Location: Healthy Processed Foods ResearchTitle: Glycemic response to corn starch modified with cyclodextrin glycosyltransferase and its relationship to physical properties
|DURA, ANGELA - Institute Of Agrochemistry And Food Technology|
|Yokoyama, Wallace - Wally|
|ROSELL, CRISTINA - Institute Of Agrochemistry And Food Technology|
Submitted to: Plant Foods for Human Nutrition
Publication Type: Peer Reviewed Journal
Publication Acceptance Date: 5/15/2016
Publication Date: 6/9/2016
Citation: Dura, A., Yokoyama, W.H., Rosell, C. 2016. Glycemic response to corn starch modified with cyclodextrin glycosyltransferase and its relationship to physical properties. Plant Foods for Human Nutrition. 71(3):252-258. doi: 10.1007/s11130-016-0553-6.
Interpretive Summary: Modified cereal starches are used in foods and industrial applications. The starches are typically gelatinized and chemically modified. In this research corn starch was modified below the gelatinization temperature with an enzyme that both hydrolyzes the amorphous forms of starch and cyclizes the hydrolysates into cyclodextrins. Cyclodextrins can encapsulate small molecules such as cholesterol. The effects on blood glucose of the enzyme modified starch was evaluated in mice.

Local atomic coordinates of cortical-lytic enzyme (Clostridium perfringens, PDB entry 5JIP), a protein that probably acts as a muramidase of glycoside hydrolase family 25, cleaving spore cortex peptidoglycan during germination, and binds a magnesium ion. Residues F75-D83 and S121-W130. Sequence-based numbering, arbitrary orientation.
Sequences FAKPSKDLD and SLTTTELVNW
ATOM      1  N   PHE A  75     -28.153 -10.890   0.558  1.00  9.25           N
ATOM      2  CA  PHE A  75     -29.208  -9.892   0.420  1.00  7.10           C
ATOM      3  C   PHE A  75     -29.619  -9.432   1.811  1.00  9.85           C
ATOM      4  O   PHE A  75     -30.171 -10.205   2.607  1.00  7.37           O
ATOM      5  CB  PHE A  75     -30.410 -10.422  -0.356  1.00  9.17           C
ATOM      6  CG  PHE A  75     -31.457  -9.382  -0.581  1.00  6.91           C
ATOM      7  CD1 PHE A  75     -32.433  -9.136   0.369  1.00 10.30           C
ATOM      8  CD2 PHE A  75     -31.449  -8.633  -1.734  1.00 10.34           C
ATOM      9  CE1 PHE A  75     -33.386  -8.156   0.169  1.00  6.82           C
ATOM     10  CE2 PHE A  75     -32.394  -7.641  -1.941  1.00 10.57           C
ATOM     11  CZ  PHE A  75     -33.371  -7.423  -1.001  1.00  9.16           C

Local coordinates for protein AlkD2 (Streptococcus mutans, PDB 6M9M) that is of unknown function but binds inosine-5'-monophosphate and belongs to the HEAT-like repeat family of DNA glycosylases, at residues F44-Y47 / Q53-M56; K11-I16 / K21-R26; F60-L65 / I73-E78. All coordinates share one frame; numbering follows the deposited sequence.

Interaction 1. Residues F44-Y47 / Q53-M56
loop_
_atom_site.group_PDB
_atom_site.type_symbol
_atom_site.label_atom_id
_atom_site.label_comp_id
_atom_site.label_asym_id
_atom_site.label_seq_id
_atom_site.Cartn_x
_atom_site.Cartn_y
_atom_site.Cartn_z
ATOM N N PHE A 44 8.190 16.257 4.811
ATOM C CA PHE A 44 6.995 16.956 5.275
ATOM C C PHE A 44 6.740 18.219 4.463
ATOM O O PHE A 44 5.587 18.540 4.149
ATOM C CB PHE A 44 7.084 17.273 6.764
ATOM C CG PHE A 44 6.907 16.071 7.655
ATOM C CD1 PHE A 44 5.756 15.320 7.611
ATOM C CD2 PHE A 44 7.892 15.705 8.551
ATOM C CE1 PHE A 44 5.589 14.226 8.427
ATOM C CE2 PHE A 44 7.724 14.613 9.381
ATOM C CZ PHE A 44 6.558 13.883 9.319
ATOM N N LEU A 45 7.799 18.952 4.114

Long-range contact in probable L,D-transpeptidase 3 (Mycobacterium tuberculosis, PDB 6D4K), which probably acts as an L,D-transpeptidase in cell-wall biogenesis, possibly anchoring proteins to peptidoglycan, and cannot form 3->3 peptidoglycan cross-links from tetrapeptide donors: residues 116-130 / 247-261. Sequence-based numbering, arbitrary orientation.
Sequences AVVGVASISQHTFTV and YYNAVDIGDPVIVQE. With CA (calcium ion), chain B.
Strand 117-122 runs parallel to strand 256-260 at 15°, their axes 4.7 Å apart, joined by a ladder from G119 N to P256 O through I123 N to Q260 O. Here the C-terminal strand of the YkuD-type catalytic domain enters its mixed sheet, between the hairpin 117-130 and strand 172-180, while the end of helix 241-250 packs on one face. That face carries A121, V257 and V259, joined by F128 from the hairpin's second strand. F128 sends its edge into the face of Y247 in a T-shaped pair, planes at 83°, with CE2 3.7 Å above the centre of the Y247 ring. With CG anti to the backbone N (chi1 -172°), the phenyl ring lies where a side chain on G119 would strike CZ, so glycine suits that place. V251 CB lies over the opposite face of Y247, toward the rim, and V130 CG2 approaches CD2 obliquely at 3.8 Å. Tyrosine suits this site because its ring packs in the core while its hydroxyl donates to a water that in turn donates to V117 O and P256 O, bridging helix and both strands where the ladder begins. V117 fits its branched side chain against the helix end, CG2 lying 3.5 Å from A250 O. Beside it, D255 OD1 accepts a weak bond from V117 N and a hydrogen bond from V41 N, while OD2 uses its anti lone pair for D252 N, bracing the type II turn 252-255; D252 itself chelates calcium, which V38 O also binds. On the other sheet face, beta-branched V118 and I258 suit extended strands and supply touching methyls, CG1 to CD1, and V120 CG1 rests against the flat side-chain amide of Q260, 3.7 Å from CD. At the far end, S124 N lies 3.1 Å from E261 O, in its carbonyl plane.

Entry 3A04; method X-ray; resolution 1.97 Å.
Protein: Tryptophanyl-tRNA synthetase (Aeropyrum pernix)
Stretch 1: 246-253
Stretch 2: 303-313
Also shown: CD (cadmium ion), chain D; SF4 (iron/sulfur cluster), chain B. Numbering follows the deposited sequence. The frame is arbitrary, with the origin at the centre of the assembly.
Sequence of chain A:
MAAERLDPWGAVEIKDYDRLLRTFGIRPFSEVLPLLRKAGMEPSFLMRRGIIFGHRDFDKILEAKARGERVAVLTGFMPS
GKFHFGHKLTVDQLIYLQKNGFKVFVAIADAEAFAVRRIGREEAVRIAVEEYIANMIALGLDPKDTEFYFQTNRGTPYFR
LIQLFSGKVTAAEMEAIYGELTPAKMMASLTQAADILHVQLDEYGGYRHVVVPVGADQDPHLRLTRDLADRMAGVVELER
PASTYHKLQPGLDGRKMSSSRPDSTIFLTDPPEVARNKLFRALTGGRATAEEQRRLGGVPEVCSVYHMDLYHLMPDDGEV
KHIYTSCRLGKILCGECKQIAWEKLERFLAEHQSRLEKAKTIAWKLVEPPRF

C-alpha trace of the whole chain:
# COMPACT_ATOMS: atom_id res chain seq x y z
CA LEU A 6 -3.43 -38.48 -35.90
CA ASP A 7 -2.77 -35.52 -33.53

Technical Abstract: Corn starch was modified with cyclodextrin glycosyltransferase (CGTase) below the gelatinization temperature. The porous, partially hydrolyzed, granules with or without CGTase hydrolysis products, cyclodextrins (CDs) and short chain maltodextrins, may be used as an alternative to modified corn starches in foods applications. The amount and type of CDs and maltodextrins produced by hydrolysis for various times were determined, containing mainly ß- CD, which will influence pasting behavior and glycemic response in mice. Irregular surface and small holes were observed by microscopic analysis confirming the enzymatic modification by CGTase. Differences in pasting properties and structure were observed. Enzymatically modified starch with CDs and hydrolysis products had lower peak viscosity and showed less stability after the disruption of the granules compared to enzymatically modified starch without hydrolysis products. Postprandial blood glucose in mice fed gelatinized enzymatically modified starch peaked earlier than their ungelatinized counterparts. However, in ungelatinized enzymatically modified starches, the presence of ß- CD may impede the orientation of amylases slowing hydrolysis, which may help to maintain lower blood glucose levels. Significant correlations were found between glycemic curves and viscosity pattern of starches.